Divorce lawyers set their own fees, and a first meeting between a lawyer and client should include a clear understanding of the costs involved. “Lawyers receive retainers paid in advance by the client,” said Hanley. “At the time the retainer is paid, the client and attorney sign a written fee agreement detailing the hourly fees. The retainer is deposited into the firm’s Clients Account and the lawyer’s fees and costs are then deducted from the retainer when they are billed.”

 

Helen and her husband wanted to keep their legal costs to a minimum, so they met for six sessions with a mediator to resolve their financial issues during their divorce. “Every time I even sent an email to my lawyer, it would cost me,” Helen says. “We thought it would be less expensive to use a mediator.” But Helen says she often became frustrated with the mediator. “She wouldn’t - couldn’t - give us legal advice,” Helen says. “Her job was to get us to agree, not to decide what was fair or in my best interest. Sometimes, I’d ask her if she thought something was a good idea. She’d always say she couldn’t advise me. Our legal expenses were lower than many other couples’,” she says, “but I’m not sure I got the best financial deal in the end.”

 

Jim and his wife took a different approach, dealing mostly through their lawyers. Jim says he was especially bitter that an inheritance from his family was considered the property of the marriage, and his wife was entitled to half of that money. “I felt it was extremely unfair, and I tried to fight it, but that’s the way the laws are written,” Jim says. “When we prolonged the dispute, the legal fees kept going up. It became incredibly expensive.”

 

Jim adds that his two grown children were upset to see their parents battling through their respective lawyers. “Even though they’re in their twenties, it was very tough on them to see their parents putting on the battle helmets and beating each other to a pulp,” he says. “When we saw how unhappy they were, and how futile the whole process was, we stopped our fighting.”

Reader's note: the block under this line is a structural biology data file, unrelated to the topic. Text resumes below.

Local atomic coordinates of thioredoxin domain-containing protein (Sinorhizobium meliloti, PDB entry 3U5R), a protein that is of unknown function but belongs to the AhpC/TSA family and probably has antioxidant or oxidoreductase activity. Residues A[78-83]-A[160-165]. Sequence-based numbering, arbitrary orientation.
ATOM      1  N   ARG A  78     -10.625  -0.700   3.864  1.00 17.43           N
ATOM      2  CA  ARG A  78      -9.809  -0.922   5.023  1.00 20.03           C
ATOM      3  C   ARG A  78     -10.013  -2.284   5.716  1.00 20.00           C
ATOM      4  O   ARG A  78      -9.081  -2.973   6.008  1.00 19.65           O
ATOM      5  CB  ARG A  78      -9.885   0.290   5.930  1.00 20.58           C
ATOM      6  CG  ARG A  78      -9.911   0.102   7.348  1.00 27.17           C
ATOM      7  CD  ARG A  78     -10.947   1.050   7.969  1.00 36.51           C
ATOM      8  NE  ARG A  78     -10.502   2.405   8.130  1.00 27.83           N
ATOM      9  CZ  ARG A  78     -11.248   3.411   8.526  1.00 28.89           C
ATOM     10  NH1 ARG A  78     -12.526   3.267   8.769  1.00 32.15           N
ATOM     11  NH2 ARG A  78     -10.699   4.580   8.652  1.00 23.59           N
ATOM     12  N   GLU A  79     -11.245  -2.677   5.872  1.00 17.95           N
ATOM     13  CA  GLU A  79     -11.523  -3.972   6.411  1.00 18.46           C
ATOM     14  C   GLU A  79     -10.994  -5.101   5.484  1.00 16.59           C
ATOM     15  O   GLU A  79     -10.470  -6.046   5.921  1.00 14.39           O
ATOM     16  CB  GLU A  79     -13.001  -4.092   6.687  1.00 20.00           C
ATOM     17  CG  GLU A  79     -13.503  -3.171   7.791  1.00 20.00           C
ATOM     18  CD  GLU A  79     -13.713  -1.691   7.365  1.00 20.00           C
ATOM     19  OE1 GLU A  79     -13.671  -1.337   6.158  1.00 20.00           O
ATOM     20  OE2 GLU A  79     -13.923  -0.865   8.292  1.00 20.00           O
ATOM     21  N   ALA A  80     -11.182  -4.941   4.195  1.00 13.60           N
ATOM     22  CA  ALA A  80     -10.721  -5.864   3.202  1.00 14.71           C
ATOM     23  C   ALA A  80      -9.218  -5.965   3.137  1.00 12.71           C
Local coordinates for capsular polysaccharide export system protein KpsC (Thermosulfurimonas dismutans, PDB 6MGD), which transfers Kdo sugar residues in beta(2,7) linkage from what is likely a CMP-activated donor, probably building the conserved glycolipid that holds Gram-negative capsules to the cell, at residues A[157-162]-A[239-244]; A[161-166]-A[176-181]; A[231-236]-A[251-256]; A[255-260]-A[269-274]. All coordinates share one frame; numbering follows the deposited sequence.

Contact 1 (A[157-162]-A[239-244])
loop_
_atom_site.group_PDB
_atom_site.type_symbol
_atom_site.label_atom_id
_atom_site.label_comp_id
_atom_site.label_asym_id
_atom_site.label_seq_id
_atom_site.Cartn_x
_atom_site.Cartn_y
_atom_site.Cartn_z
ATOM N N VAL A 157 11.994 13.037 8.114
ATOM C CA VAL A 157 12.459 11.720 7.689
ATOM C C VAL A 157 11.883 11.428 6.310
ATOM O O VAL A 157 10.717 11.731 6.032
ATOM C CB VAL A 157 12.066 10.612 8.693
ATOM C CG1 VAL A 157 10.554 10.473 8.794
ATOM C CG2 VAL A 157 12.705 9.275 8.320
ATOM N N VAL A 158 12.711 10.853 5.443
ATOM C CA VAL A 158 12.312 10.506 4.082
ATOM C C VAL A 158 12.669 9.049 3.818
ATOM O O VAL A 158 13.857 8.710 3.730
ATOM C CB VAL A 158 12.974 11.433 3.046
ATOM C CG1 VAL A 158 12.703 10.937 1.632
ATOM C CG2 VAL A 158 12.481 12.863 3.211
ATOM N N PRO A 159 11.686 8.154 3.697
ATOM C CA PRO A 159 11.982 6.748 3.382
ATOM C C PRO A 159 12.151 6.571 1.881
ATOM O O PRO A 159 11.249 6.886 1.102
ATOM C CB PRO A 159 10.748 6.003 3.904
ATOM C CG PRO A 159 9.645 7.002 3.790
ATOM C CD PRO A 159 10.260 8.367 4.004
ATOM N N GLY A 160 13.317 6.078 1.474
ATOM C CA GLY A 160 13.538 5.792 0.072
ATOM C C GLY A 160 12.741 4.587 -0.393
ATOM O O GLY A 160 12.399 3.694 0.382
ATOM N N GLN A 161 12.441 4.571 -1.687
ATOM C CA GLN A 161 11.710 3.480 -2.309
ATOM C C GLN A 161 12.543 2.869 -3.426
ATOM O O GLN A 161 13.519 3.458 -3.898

“Most couples who have grown children are surprised to see that their kids are adversely affected by their parents’ divorce,” says Diane Simoni. “Kids feel guilty taking sides, and it’s never a good idea to use your children as a sounding board or to bad-mouth your spouse in front of them.” Simoni says that everyone needs emotional support during a divorce, and the places where people traditionally get support - spouses, children, other family members - aren’t there, or those people are embroiled in the emotions of the divorce too. She advises those going through a divorce to see a counselor, talk with a minister, priest or rabbi, and seek the companionship of others who have been through a divorce.

 

Both Jim and Helen attended sessions of New Beginnings, a support group for singles that is based in Norwell. The group began as a program of the United Church of Christ in 1986, when some members of the congregation realized that most parish support and services were geared to families. The group meets 52 weeks a year on Monday nights, and helps members navigate the process of becoming single again through divorce (or widowhood). Though they still meet at the UCC Church on route 123, they became an independent non-profit organization in 2009. Single, separated, divorced or widowed persons of any faith are welcomed to attend.

 

New Beginnings is a place for single adults “...to share joys and sorrows, a place to talk, a place to cry, a source of healing and strength for those who found them- selves single or single again.” New members attend an orientation session on their first evening, and can then join any one of four group levels for subsequent meetings. Meetings are lead by trained facilitators, most of whom are divorced or widowed themselves.